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Gas Transfer at Water Surfaces 2010
S. Komori, W. McGillis, R. Kurose
The air-sea gas transfer of gases like CO2 is substantiallydetermined bythe properties of the aqueous diffusion sublayer and free-surface turbulent boundarylayer. Little is known about the effect of surfactants on turbulence in the near-surface layer of the ocean. In order to investigate the effect of surfactants on turbulent exchanges below the air-sea interface, we have conducted a series of laboratoryexperiments at the UM RSMAS Air-Sea Interaction Saltwater Tank (ASIST) facility. Results from these experiments demonstrate that the surfactant monolayer suppresses turbulence and reduces drag below the water surface and increases the surface drift velocity. This effect is important for parameterization of the interfacial component of gas exchange under low wind speed conditions. From the theoretical standpoint, the mechanism of the turbulence reduction can be explained bythe modification of the “streaks” in the buffer zone near the interface byvisco-elastic properties of the water surface when surfactants are present. These findings are consistent with results from high-resolution non-hydrostatic numerical simulations presented in a companion paper.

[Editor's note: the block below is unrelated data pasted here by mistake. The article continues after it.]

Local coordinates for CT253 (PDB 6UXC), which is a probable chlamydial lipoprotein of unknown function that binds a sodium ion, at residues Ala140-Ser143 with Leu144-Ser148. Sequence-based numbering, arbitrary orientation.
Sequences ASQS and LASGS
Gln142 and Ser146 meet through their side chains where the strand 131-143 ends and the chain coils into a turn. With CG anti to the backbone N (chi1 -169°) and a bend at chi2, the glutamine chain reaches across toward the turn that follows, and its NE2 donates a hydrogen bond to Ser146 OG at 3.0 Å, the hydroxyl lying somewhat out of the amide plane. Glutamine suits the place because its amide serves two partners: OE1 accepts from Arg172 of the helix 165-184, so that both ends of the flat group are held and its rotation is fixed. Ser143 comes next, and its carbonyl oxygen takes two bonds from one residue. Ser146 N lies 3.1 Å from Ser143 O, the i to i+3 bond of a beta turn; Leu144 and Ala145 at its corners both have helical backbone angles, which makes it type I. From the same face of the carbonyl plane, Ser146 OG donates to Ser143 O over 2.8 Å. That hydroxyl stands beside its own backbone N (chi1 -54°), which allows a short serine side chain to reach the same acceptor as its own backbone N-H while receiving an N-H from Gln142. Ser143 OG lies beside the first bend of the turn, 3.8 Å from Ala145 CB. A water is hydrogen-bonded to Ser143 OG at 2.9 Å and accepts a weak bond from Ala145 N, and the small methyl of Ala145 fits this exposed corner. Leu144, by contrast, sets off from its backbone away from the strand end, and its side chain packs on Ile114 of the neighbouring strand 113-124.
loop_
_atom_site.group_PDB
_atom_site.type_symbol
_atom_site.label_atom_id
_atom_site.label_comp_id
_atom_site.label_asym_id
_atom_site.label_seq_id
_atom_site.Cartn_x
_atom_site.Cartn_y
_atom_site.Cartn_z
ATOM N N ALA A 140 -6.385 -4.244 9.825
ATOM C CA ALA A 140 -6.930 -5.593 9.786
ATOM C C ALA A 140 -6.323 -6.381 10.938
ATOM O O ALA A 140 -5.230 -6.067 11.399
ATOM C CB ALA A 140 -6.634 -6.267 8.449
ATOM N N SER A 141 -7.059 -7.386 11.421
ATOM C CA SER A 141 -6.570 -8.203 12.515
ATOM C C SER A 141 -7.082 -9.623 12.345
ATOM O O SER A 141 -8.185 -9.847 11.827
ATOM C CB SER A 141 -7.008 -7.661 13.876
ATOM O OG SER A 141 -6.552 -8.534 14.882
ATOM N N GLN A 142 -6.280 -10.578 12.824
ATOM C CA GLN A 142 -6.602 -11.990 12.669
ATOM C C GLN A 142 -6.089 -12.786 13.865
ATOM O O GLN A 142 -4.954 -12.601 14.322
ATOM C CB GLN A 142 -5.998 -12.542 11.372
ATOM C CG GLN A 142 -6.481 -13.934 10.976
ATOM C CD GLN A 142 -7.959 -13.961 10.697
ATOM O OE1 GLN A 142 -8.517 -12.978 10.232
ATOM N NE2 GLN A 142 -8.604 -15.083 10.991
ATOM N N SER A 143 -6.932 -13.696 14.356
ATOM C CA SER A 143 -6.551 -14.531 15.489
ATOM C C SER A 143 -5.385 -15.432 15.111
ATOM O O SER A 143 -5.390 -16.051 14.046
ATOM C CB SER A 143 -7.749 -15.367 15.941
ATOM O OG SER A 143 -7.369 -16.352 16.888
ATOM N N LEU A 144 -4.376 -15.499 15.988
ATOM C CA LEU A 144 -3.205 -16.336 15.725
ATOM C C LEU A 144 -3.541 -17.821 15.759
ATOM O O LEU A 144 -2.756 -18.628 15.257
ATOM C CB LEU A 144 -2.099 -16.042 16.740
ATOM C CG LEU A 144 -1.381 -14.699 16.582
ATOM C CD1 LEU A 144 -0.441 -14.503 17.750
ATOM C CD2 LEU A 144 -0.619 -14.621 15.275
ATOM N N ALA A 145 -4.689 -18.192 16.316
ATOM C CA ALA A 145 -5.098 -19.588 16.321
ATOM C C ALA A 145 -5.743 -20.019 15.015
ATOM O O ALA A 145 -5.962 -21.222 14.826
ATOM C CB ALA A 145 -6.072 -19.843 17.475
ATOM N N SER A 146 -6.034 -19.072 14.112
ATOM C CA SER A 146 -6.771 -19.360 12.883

Kyoto University Press
Laboratory Experiments, Surfactants, Near-Surface Turbulence
Oceanography and Atmospheric Sciences and Meteorology
Alexander Soloviev, S. Matt, Mikhail Gilman, H. Huhnerfuss, Brian K. Haus, D. Jeong, I. Savelyev, and Mark A. Donelan. 2011. Modification of Turbulence at the Air-Sea Interface Due to the Presence of Surfactants and Implications for Gas Exchange. Part I: Laboratory Experiment. , () . http://nsuworks.nova.edu/occ_facbooks/57.